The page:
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Ravell Call, KSL, File

'Cold': Devastating fire left few digital clues

By Dave Cawley, KSL Newsradio | Posted - Feb. 13, 2019 at 6:51 a.m.

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Editor's note: This is the 14th of a weekly series featuring highlights from a KSL investigative podcast series titled "Cold" that reports new information about the case of missing Utah woman Susan Powell.PUYALLUP, Wash. — Josh Powell’s suicide after murdering his two sons on Feb. 5, 2012, deprived West Valley police of their best chance of ever locating his missing wife, Susan Powell.

On that Super Bowl Sunday, Josh Powell set fire to a home he had rented in Graham, Washington, while the boys, Charlie and Braden, were there for court-authorized visitation. At the time, the children were dependents of the state, having been removed from their father’s custody the prior September.

Officials investigate at the home of Josh Powell in Graham, Wash., on Monday, Feb. 6, 2012. (Photo: Ravell Call, KSL, File)

Retired West Valley police detective Ellis Maxwell, who spearheaded the Powell case, participated in a search of the burned-out home on the day after the fire.

“It was super difficult,” Maxwell recalled. “Here you are going through this home and looking for anything that can be saved and you could potentially maybe get some answers from, all while in the back of your mind your primary target, the person responsible for Susan, is now gone.”

Police did locate several digital devices in the remains of the home. The most promising was a desktop computer tower, which sat in the master bedroom where Powell had ignited the fatal fire.

Digital data

Police extracted three hard drives from the computer. Heat from the fire had caused two of them to fuse together. They also removed the computer’s RAM chips.

West Valley police sent these three burned hard drives located in Josh Powell's rented home following a fatal fire on Feb. 5, 2012, to the FBI for analysis. The two larger 3.5-inch drives had melted together. The FBI was not able to extract any data from the drives. (Photo: West Valley City Police Department, File)

Detectives discovered a 4-gigabyte USB flash drive and a Samsung digital camcorder in a dresser that was also present in the master bedroom. They seized a Motorola Wi-Fi modem from an adjoining bedroom.

Two cellphones were also present in the house. Pierce County sheriff’s detectives located the first in the master bedroom. West Valley police found the second in the garage.

Investigators had at various times monitored Powell’s phone and internet communications using court-authorized wiretaps or pen register and trap-and-trace devices. He had circumvented police snooping by encrypting his emails or passing his calls through VOIP services.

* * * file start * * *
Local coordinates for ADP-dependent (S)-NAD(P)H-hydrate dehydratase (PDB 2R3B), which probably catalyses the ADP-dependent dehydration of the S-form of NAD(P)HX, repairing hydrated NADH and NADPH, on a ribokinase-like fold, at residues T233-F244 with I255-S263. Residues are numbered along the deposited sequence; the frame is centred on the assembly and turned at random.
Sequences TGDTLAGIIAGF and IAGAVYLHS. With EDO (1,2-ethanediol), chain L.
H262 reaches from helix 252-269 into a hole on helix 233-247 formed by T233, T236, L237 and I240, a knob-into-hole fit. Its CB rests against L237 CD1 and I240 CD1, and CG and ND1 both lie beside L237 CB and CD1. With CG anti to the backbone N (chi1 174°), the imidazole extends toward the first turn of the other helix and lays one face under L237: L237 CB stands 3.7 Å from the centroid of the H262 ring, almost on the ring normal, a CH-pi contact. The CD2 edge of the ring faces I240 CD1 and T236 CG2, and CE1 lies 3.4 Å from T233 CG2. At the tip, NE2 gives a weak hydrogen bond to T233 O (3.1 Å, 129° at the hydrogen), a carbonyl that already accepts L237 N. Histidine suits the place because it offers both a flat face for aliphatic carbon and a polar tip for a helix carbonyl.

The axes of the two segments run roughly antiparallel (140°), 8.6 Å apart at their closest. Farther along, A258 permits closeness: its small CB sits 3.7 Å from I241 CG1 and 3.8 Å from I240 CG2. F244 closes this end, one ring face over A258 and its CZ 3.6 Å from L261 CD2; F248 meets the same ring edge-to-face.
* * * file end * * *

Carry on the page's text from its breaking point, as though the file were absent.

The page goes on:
“Which led to us not having a clue of what he was doing,” Maxwell said.

Dead end

On March 21, 2012, West Valley police obtained a search warrant affidavit in U.S. District Court that authorized the release of those digital items to the FBI for forensic testing. The warrant noted Powell had sent out emails to his sister, attorney and pastor shortly before starting the fire.

“There were probably other emails sent by Joshua Powell which can assist law enforcement in recovering Susan Powell or identifying others possessing information which can assist law enforcement in this endeavor,” a detective wrote in the affidavit.

At the time, police strongly suspected that Powell had shared information about his wife’s disappearance with his brother, Michael Powell.

On Jan. 7, 2013, a full 11 months after the fire, the FBI’s Digital Evidence Section issued a report on the digital data. It noted that the wireless modem and RAM chips did not contain any data. All three hard drives were too badly damaged to yield any information.

Investigators located this camcorder and cellphone in Josh Powell's rented home in Graham, Wash., following a fatal fire on Feb. 5, 2012. The FBI extracted data from both devices, but case files to not reveal what was included in that data. (Photo: West Valley City Police Department, File)

The FBI did recover information from the cellphones, flash drive and camcorder. Case documents do not indicate what that data included, or if it provided police with any additional leads or insight.

A little over a month later, Michael Powell committed suicide by jumping from a parking structure in Minneapolis, Minnesota.

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